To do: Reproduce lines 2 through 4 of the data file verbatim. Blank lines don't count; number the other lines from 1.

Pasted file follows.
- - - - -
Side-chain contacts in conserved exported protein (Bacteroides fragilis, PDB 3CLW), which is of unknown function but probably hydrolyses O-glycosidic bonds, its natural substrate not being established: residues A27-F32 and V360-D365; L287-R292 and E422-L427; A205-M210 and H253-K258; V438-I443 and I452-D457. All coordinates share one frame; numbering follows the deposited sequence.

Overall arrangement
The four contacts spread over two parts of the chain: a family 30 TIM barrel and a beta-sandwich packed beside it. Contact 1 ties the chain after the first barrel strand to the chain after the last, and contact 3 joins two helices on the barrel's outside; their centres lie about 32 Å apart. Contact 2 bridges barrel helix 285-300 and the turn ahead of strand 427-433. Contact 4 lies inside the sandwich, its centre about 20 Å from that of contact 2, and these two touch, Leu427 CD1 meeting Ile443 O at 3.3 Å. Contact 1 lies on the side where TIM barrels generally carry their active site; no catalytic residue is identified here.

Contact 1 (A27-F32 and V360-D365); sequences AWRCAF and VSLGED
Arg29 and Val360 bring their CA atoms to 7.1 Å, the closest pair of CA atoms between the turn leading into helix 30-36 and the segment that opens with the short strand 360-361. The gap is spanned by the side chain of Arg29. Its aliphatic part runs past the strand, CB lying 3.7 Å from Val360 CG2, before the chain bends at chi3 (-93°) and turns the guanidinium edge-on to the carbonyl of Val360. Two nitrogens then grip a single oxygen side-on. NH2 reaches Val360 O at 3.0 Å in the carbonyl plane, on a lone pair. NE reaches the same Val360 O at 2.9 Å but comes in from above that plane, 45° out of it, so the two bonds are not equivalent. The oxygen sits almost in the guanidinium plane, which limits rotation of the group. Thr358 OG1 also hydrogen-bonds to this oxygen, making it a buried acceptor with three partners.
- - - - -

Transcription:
Overall arrangement
The four contacts spread over two parts of the chain: a family 30 TIM barrel and a beta-sandwich packed beside it. Contact 1 ties the chain after the first barrel strand to the chain after the last, and contact 3 joins two helices on the barrel's outside; their centres lie about 32 Å apart. Contact 2 bridges barrel helix 285-300 and the turn ahead of strand 427-433. Contact 4 lies inside the sandwich, its centre about 20 Å from that of contact 2, and these two touch, Leu427 CD1 meeting Ile443 O at 3.3 Å. Contact 1 lies on the side where TIM barrels generally carry their active site; no catalytic residue is identified here.

Contact 1 (A27-F32 and V360-D365); sequences AWRCAF and VSLGED